In both spruce restoration and invasive species control, the AmeriCorps volunteers are boots on the ground, serving on both public and private lands with the goal of restoring the ecological integrity of forested habitats that have been weakened by generations of stress from agriculture, mining, timber extraction, development, and other human activities.  These stresses have changed the environmental character of the entire region, by causing the loss of much of the old growth forests (spruce and hardwood both) and by facilitating the establishment of aggressive exotic species that impair or prevent the ecosystems from regenerating naturally.  In a place where the mountains and forests and rivers are so closely tied to the culture of the people who inhabit it, the destruction of the lands and waters is essentially an assault on the identity of the people who call them home.


Welcome Center Celebrates Diversity

By Samantha Helman
AFHA AmeriCorps HeritageTeam Member

If the Elkins Depot Welcome Center’s walls could talk, they would have a lot to share!
Since opening its doors in 2006, the Welcome Center has been supported by its dedicated volunteers, all active members of the Elkins community. These volunteers have shaped the Center since its early days, proving they are the best source of knowledge on all things West Virginia, and are more valuable than any informational brochure.  In the past year alone, volunteers have contributed 1,162 hours to the operation of the Center and continue to be its driving force.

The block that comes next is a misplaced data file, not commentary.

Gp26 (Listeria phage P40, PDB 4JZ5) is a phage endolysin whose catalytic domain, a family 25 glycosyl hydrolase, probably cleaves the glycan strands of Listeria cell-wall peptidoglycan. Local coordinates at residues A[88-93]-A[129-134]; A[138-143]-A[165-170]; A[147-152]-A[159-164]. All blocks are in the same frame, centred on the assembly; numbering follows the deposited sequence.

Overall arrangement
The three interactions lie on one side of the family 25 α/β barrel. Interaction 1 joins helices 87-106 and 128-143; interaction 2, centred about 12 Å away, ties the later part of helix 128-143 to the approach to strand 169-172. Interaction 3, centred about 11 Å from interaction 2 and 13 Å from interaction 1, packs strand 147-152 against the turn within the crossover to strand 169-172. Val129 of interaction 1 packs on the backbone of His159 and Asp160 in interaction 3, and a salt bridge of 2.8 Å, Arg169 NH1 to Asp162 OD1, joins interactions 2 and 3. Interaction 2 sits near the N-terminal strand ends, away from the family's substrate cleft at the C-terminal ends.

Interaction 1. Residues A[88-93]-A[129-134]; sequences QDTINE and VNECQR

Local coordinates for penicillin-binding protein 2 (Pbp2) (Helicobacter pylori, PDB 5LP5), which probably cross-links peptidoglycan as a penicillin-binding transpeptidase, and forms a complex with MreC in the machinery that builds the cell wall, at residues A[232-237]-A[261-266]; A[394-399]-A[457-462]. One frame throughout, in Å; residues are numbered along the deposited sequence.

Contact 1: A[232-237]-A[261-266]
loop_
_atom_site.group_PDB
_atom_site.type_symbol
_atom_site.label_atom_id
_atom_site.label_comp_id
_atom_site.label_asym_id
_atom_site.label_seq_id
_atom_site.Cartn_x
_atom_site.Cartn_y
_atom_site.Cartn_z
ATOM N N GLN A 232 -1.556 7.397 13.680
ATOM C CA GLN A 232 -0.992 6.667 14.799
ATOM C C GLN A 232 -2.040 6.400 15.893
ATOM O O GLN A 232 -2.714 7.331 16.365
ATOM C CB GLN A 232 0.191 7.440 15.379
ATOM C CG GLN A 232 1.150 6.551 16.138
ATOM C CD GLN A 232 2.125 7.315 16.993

The volunteers have welcomed over 290,000 visitors during the past nine years. In 2015, visitors have traveled from 41 different states and 18 different countries to visit the Elkins community. This cultural and geographic diversity inspires the Welcome Center to continue its vital interactions with visitors.  One can easily see why travelers from all over are attracted to Elkins: unique performance and visual arts, a rich heritage and history, and picturesque state parks and national forests.
Over the years, the Welcome Center has taken on many new projects including the Ramps and Rails Festival and Rampage 5K, which will take place on April 30, 2016.  The Center’s involvement with the community is significant, as it assists visitors during some of the city’s major events, such as the Mountain State Forest Festival and The Polar Express.
The Elkins Depot Welcome Center anticipates being an informative hub for locals and visitors alike for years to come.  For more information regarding the Elkins Depot Welcome Center or to request information about volunteering, please call (304) 635-7803, or visit at 315 Railroad Ave, Elkins, WV, 26241.  The Welcome Center can also be found at and on Facebook.


Elkins Depot Welcome Center. Photo by Josh Chrysler